Phone tracker aids fight against malaria

ZARA BAXTER
Last updated 10:15 17/10/2012
Facebook antics
FACEPALM: Make sure you properly hide any wild Facebook antics before applying for any new jobs.

Relevant offers

Digital Living

Who's to blame for internet culture? EU may propose splitting up Google Speed up your connections Lollipop tasty but limited to certain phones University collects $100,000 in piracy fines Lightbox's content challenge to Netflix Mayer bets on Firefox boost for Yahoo Virtual Paul McCartney is mind-blowing

OPINION: Ars Technia reports on a newly published study in Science that shows how technology can aid science.

Researchers in Kenya tracked 15 million mobile phones for a year to see which towns and cities are likely to be sources of malaria, or places where new infections will spring up.

Mosquitoes, which spread malaria, don't have a very large range, and most infections spread because humans carrying the illness move somewhere new. In a new location, local mosquitoes ingest the blood of someone infected by malaria and spread the disease to other humans.

To track the mobile phones, the phone company in Kenya provided coded IDs that allowed the researchers to follow the location, time and data of each call or text message. The researchers plotted phone users' trips around Kenya, and compared the data from the mobile phone tracking to the rates of malaria infection. They were able to identify towns and cities which harboured malaria-carrying mosquitoes, and which towns and cities had residents who travelled frequently and often brought new malarial infections home with them. This gives scientists the tools to tackle malaria hotspots, as well as understand more about how humans travel and how such diseases spread.

Want a job? Make your Facebook profile less visible.

It's examination season and that means many teenagers will soon be out looking for a summer job. Apparently, it also pays to clean up your Facebook page before you start.

McAfee's Australian cybermum, Alexis Merton-McCann, says employers are turning down some young people for jobs because of "wild" antics on Facebook photos.

According to Eurocom Worldwide, 40 per cent of British employers check out the public Facebook posts of a prospective employee, and 20 per cent of IT executives had rejected someone for a job based on the contents of their page.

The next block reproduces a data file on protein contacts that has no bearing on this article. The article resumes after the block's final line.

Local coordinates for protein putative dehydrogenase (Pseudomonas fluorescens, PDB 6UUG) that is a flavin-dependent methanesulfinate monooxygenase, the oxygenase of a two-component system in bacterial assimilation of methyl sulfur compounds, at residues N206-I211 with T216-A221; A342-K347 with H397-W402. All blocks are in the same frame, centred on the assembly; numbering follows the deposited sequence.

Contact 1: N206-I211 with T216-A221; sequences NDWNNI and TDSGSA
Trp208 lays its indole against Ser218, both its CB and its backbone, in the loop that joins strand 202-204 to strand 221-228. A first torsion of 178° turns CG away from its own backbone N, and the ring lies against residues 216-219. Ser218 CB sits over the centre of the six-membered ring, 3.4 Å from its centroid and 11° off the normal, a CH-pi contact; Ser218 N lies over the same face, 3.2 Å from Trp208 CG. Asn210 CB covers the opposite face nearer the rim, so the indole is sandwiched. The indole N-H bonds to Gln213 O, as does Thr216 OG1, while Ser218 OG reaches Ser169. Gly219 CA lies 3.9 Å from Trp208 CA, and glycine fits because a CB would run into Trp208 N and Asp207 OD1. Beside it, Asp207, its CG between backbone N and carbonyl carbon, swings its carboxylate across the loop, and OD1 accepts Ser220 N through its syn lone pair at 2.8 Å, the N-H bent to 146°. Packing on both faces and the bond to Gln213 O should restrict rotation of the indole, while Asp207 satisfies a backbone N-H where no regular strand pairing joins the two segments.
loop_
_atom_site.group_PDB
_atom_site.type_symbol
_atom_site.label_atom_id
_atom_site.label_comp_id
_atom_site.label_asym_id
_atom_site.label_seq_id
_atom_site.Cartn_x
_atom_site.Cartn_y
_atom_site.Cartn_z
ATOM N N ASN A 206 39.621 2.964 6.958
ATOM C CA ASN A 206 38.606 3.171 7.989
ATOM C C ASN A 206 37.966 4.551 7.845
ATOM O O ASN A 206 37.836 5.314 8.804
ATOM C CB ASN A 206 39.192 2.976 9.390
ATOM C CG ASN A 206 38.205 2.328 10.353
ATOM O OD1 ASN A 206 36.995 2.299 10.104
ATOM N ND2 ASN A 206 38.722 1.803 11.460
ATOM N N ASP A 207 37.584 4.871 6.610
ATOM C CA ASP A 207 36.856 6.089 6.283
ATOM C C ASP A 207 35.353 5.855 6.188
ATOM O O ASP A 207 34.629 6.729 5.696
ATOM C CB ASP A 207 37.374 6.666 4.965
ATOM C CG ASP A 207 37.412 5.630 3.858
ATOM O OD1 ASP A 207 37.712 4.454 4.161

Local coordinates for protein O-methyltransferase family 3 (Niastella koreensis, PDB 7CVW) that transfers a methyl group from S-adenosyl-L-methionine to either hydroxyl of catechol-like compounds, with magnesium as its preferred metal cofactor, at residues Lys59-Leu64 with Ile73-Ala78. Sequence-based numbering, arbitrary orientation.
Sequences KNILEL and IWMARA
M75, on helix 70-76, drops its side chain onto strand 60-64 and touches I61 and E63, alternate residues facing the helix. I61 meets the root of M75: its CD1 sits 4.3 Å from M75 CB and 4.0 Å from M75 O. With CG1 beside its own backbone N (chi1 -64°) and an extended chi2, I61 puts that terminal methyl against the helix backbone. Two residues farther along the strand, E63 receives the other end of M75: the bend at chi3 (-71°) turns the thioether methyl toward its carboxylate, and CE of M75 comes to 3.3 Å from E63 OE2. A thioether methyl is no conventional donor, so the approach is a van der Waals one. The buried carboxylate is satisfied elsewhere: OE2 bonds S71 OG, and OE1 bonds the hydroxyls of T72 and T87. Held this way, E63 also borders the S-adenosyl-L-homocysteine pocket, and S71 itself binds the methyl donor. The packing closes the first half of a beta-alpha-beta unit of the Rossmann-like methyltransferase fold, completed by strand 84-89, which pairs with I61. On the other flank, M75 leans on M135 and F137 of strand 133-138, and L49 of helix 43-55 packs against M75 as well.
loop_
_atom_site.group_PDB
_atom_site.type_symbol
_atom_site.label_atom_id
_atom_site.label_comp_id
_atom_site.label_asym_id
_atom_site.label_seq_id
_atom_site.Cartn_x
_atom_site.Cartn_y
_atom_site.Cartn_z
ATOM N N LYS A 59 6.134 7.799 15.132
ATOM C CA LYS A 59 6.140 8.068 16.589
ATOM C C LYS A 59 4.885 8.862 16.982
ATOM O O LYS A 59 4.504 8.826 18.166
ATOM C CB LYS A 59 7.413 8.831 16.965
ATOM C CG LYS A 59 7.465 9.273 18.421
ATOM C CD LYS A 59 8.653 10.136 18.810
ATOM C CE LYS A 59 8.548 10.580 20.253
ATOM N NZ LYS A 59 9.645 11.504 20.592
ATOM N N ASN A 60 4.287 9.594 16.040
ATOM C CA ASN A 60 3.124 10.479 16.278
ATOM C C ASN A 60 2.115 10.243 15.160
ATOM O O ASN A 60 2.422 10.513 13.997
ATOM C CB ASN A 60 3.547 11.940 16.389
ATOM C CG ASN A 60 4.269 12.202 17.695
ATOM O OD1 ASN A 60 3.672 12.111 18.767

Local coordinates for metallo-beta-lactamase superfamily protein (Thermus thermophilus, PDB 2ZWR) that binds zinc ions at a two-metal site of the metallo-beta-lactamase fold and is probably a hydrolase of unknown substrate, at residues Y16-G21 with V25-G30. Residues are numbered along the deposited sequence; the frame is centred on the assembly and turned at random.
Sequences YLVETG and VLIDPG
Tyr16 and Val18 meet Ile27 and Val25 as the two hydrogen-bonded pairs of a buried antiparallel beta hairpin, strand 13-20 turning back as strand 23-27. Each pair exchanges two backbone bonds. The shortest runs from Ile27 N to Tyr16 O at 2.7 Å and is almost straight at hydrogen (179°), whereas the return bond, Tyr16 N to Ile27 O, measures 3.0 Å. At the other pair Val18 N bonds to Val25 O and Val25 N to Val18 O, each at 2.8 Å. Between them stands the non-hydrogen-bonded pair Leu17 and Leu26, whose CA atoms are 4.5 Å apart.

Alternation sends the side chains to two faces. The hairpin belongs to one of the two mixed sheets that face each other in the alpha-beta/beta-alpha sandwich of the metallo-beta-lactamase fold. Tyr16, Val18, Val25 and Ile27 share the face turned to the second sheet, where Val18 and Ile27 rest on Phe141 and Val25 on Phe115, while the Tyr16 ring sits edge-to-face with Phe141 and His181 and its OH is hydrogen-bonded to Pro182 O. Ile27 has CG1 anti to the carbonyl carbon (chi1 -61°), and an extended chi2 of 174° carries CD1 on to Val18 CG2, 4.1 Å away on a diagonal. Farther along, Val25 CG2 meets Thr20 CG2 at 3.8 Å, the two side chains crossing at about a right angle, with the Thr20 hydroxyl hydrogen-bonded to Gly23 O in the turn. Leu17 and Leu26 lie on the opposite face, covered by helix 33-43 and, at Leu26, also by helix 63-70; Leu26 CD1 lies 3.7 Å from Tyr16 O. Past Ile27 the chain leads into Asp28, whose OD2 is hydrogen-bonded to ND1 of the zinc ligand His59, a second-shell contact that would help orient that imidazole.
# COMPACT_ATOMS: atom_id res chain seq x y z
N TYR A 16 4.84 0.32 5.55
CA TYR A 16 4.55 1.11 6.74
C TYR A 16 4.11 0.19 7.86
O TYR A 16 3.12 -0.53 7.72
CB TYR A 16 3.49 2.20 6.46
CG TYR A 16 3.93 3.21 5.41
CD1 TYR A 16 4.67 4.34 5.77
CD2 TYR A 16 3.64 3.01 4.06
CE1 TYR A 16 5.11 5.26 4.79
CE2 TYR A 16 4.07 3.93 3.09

Merton-McCann suggests that teens should present a Facebook profile that doesn't put off potential employers. This is where privacy settings are invaluable. Make anything that's a little less than squeaky clean available only to friends, rather than publicly visible. There's even an easy way to do this if you're starting a job search right now: head to your Facebook page, and click on the drop-down arrow next to Home in the top right. Select Privacy controls. In the list of options, look for "Limit the audience for past posts" and click "Manage Past Post Visibility". When you click "Limit Old Posts", and then click "Confirm", everything on your Timeline becomes friends only. It's an easy way to make sure nobody can see all the stuff you might want hidden.

Ad Feedback

Twitter users are anything but typical.

Twitter, the 140-character messaging social network, has been around for some years.

In 2010, an estimated 14 per cent of New Zealanders had a Twitter account, according to a study by Saatchi & Saatchi/Colmar Brunton. At the time, the same study estimated that 72 per cent of New Zealanders had a Facebook profile. A recent study of 36 million user profiles by monitoring service Beevolve suggests that the "average" Twitter user is female, in her mid-20s, uses an iPhone and has 208 followers. She has tweeted 794 times in her three years on the service, and uses a purple background on her Twitter profile page. Twitter is so divergent, however, that this "average user" is skewed by the fact that Twitter has a lot of users who tweet very little, and a few, like me, who tweet a lot.

Beevolve estimates that 80 per cent of Twitter users have fewer than 50 followers, and 60 per cent of users have no followers at all. Compare that to my follower count, which is about 1300. I'm among just 1 per cent of users with that many followers, but someone such as Ashton Kutcher, with 12 million followers, puts me to shame.

There's no New Zealand-specific data, but some interesting titbits came out of the study, such as that 70 per cent of smartphone/tablet views of Twitter are from iPhones or iPads, that 25 per cent of Twitter users never tweet, and that "love" is the most common word found in Twitter bios. Not on Twitter? Head to twitter.com and make a profile.

Zara Baxter edits New Zealand PC World and has been reviewing gadgets for more than 15 years. Visit pcworld.co.nz.

Comments

Special offers

Featured Promotions

Sponsored Content